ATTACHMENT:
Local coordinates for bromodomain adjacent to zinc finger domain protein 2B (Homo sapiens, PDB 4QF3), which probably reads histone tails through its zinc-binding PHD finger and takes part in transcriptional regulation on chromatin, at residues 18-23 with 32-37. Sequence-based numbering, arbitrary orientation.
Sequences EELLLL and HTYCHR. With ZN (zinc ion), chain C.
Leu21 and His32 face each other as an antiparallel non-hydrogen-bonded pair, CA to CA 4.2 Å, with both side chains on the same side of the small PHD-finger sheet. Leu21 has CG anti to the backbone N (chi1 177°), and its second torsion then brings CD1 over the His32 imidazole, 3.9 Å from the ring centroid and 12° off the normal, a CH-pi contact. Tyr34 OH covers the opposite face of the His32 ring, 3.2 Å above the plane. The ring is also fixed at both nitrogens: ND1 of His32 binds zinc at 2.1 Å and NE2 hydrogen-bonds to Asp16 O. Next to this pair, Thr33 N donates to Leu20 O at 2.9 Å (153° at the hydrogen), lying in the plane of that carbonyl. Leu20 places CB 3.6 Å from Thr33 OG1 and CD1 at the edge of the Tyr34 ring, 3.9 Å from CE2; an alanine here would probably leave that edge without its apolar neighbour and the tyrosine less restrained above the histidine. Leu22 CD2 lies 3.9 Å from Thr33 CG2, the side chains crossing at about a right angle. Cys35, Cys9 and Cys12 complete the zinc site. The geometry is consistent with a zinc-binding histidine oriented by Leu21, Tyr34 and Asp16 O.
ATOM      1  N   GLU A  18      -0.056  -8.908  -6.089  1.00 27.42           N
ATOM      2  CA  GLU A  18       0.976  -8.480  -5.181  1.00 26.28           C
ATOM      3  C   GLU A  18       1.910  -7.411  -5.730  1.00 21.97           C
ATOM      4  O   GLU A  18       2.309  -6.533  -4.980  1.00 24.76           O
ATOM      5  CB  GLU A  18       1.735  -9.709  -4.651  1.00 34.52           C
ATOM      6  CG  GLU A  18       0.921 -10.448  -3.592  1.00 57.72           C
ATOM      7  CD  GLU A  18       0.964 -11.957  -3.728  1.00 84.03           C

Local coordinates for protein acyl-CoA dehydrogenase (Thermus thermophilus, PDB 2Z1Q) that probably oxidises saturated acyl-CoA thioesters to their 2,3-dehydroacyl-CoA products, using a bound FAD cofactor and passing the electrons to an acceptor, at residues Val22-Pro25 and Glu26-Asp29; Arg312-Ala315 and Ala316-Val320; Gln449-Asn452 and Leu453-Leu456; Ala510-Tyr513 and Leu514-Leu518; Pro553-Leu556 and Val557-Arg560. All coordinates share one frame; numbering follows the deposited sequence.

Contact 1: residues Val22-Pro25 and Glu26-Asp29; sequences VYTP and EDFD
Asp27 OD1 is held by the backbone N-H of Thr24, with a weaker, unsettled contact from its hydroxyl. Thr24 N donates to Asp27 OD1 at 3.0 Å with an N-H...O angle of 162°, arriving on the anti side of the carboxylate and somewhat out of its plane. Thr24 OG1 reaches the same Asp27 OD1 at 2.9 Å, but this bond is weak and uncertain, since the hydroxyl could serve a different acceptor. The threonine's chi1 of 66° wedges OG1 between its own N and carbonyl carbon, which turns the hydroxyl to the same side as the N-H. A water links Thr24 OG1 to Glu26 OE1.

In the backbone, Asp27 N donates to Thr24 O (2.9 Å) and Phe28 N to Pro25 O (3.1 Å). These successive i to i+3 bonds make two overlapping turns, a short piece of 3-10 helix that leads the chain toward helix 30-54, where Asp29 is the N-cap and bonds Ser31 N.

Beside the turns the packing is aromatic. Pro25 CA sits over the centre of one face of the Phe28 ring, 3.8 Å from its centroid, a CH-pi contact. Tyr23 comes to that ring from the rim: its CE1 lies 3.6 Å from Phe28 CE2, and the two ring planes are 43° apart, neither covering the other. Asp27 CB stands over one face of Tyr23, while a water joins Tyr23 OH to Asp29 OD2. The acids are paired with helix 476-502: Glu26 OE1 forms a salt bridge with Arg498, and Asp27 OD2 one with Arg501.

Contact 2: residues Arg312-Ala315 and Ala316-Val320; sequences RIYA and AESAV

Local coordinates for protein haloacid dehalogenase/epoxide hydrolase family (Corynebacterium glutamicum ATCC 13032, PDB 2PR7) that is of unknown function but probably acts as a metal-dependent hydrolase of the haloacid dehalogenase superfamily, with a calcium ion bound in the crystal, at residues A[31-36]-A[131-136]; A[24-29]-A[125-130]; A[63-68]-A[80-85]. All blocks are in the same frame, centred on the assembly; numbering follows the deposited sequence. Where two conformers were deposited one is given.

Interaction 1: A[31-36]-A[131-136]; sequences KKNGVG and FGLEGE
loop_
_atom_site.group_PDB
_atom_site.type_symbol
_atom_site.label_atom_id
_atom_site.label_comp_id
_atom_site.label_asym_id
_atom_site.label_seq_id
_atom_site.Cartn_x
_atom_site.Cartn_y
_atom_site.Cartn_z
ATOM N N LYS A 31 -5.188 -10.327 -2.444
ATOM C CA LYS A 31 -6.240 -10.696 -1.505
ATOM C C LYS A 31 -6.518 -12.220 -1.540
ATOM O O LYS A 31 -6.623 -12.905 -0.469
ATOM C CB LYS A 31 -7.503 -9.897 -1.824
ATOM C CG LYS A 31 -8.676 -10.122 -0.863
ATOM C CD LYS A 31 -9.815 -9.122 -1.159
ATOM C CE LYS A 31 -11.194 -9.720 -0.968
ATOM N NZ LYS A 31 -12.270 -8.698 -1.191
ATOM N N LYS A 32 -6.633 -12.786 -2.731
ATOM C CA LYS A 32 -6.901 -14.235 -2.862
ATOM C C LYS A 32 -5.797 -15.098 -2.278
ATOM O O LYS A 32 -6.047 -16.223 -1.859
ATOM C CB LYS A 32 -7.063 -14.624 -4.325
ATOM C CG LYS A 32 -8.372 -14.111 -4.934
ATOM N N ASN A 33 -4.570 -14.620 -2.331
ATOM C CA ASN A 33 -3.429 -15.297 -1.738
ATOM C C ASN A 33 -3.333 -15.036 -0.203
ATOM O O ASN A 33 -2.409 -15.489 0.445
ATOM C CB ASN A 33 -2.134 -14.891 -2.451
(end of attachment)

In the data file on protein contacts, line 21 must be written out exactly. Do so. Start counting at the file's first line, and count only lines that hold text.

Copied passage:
_atom_site.type_symbol